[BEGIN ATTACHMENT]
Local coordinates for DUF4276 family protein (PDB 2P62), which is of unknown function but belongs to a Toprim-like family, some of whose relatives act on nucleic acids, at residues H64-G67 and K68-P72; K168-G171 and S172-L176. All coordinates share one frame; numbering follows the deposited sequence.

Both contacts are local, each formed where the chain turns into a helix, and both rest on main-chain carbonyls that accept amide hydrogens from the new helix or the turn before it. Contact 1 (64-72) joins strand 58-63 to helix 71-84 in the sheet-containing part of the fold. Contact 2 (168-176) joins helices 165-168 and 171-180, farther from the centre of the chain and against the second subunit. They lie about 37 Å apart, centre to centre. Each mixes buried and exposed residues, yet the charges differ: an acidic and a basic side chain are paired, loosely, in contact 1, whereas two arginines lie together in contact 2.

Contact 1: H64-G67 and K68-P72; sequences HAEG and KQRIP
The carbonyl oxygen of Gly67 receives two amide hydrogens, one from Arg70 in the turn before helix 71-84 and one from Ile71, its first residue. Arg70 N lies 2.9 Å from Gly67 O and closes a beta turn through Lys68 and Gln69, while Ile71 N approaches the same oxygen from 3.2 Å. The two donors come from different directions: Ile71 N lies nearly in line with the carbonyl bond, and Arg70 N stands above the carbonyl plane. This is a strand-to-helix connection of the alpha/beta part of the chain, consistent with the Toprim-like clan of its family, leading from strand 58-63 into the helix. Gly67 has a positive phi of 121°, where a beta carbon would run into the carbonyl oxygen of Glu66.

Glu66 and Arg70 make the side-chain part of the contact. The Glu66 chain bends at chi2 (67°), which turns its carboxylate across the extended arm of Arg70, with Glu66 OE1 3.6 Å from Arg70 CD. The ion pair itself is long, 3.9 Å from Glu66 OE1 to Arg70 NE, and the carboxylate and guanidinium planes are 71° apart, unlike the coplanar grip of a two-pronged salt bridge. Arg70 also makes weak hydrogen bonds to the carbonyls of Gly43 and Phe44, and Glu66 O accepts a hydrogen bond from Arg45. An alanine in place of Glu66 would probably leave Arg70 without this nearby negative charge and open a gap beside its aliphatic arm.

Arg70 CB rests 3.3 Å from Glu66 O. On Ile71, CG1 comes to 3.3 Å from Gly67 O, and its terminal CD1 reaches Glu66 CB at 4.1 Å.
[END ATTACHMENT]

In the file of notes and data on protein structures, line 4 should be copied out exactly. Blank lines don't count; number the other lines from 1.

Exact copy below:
The carbonyl oxygen of Gly67 receives two amide hydrogens, one from Arg70 in the turn before helix 71-84 and one from Ile71, its first residue. Arg70 N lies 2.9 Å from Gly67 O and closes a beta turn through Lys68 and Gln69, while Ile71 N approaches the same oxygen from 3.2 Å. The two donors come from different directions: Ile71 N lies nearly in line with the carbonyl bond, and Arg70 N stands above the carbonyl plane. This is a strand-to-helix connection of the alpha/beta part of the chain, consistent with the Toprim-like clan of its family, leading from strand 58-63 into the helix. Gly67 has a positive phi of 121°, where a beta carbon would run into the carbonyl oxygen of Glu66.